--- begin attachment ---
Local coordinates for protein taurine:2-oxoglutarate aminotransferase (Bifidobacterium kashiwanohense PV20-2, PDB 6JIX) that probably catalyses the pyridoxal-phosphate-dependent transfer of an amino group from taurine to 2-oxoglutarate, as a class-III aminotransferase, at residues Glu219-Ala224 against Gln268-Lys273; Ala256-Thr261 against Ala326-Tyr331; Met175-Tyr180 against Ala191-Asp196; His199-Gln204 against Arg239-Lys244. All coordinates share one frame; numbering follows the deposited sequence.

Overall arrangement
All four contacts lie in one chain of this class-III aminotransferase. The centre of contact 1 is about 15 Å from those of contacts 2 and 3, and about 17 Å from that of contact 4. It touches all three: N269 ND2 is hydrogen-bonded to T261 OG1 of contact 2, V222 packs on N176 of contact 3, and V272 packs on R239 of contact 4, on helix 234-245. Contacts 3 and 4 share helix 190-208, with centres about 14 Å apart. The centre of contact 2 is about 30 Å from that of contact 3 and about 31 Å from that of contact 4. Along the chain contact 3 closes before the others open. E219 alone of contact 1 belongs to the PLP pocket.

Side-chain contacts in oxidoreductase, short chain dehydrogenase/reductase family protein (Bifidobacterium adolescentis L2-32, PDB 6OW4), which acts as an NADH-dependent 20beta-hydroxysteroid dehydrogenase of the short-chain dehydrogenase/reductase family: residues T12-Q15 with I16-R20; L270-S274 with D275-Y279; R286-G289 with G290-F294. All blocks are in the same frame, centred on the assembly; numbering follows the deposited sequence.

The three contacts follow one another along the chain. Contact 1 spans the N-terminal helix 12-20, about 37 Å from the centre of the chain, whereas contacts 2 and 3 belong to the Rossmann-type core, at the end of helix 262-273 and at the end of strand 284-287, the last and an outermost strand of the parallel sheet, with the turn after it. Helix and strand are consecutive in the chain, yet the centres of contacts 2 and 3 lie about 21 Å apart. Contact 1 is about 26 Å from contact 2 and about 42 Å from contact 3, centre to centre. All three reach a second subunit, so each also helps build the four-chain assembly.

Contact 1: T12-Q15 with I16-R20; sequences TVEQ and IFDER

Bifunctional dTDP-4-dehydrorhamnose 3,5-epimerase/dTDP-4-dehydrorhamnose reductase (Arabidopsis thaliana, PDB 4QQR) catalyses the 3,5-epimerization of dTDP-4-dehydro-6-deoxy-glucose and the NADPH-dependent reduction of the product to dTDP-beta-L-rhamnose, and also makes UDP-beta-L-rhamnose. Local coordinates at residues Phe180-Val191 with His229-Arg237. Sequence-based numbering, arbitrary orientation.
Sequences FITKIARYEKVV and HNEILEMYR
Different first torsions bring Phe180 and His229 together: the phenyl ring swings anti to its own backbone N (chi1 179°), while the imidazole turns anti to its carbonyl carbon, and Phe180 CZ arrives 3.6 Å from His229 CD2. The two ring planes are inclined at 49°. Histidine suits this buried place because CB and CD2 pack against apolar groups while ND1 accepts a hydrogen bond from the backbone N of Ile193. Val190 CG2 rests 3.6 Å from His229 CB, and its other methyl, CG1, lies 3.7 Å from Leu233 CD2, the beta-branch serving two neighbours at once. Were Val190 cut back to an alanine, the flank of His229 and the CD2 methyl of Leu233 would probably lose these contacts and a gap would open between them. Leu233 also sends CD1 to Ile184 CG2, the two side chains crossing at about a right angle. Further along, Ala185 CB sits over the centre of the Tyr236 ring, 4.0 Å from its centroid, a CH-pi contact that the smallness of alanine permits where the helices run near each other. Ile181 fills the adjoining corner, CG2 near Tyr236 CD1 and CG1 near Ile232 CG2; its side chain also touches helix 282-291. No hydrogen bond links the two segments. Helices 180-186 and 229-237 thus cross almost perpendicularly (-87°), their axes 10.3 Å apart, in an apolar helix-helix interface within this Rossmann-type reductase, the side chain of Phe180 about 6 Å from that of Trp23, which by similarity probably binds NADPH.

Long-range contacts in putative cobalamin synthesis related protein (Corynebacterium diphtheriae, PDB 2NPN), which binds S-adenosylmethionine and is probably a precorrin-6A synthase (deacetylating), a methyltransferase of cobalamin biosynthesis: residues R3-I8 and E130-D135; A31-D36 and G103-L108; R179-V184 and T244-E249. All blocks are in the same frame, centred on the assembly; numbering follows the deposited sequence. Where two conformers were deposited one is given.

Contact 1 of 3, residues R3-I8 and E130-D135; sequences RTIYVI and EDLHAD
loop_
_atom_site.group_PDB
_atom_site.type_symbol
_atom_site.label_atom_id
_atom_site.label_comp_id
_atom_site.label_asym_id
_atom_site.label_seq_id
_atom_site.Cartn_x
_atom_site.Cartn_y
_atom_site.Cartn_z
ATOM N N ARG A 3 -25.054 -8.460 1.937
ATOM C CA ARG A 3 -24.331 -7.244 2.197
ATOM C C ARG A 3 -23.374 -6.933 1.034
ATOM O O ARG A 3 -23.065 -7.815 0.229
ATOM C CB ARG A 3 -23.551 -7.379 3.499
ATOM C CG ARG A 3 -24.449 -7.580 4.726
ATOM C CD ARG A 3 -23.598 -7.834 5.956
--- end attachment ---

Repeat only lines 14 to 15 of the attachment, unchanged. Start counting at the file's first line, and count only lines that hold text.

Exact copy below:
_atom_site.type_symbol
_atom_site.label_atom_id